This paper offers a host of interesting information. For instance, it reveals that almost all pharmacists recommended at least one product for sale, about half of them recommended more than one. Considering that the evidence for most of the products in question is weak (to say the least), this seems concerning.

The second most recommended product, the ‘Bach Rescue Remedy‘, is perhaps a good case in point. There is no evidence that it has any effect on stress or any other condition. As the product contains no active ingredient, it is also implausible to assume it might work beyond placebo. Yet, many pharmacists are happy not only to sell it to the unsuspecting public, but even to recommend it to a customer who seeks out their advice.

I find this quite intolerable.

The paper thus confirms the point I have made repeatedly on this blog and elsewhere: community pharmacists seem to behave like commercially motivated shopkeepers, yet they are healthcare professionals who have to abide by an ethical code. When confronted with this overt conflict of interest, their vast majority seem to opt for violating their professional ethics in favour of profit.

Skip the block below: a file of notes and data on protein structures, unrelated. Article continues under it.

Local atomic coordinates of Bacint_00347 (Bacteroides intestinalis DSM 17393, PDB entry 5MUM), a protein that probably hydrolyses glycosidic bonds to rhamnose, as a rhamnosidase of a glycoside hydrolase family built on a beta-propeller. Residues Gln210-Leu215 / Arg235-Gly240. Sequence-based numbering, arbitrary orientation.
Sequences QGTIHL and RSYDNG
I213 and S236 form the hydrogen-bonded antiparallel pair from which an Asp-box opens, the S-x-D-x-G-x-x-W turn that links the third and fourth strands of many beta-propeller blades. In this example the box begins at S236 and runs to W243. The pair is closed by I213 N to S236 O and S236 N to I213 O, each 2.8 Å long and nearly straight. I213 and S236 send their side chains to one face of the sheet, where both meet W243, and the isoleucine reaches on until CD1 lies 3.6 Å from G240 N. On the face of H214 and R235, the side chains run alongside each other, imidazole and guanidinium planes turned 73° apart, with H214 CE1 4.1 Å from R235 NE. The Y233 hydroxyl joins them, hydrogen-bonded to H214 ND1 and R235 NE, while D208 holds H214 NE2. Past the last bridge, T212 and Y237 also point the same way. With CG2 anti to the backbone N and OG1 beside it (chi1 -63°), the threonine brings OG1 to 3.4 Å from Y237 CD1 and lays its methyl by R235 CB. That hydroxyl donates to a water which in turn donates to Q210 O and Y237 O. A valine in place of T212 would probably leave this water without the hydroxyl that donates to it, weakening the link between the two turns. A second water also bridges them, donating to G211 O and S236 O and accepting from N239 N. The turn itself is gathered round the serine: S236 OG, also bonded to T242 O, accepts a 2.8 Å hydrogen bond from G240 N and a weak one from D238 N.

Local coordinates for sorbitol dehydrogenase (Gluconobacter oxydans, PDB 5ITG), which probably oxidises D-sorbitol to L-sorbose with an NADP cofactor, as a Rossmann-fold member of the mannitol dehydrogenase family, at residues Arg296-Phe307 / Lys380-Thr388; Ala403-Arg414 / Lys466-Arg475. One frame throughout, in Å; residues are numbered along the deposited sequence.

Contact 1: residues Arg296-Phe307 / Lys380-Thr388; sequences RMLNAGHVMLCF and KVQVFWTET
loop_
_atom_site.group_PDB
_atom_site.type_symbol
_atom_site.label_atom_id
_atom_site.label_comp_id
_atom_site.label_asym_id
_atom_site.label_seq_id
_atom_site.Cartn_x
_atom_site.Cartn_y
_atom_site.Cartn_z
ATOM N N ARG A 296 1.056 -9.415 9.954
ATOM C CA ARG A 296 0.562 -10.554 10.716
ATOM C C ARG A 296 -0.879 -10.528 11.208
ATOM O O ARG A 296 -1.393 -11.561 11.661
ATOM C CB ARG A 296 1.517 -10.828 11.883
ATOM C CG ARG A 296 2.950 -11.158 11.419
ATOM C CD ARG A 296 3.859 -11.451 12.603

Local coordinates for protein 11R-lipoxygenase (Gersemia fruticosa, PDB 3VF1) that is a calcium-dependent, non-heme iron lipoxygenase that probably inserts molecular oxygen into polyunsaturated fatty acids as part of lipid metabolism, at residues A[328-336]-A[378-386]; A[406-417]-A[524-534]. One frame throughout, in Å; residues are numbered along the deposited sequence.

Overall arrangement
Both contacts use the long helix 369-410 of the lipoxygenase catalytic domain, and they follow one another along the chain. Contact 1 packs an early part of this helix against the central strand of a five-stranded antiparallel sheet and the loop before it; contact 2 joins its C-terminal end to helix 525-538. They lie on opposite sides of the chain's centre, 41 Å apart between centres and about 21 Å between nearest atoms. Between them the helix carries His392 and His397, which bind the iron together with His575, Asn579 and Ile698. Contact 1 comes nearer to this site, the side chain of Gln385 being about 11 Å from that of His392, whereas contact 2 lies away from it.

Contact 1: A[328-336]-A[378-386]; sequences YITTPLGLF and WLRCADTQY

I fail to understand why, despite these facts being well-known for so long, the professional organisations of pharmacists are doing do very little to rectify this appalling situation.

17 Responses to Community pharmacists: shopkeepers or healthcare professionals?

  • Medical care has always been a *for profit business*. Another wasted effort, but nice try.

  • Ernst,

    You actually think that a pharmacist should only sell evidence-based drugs..
    In this way, the customers will find Internet ways to get their alternative meds.
    Is that what you really want, then there is no connection with the customer at all?

    Everyone knows that almost all alternative medicines are not evidence-based.
    Only large pharmaceutical companies and perhaps one or two homeopathic companies can afford such expensive research. The choice of alternative meds is based on experience. I’m thinking of folk medicine, which works the same way ..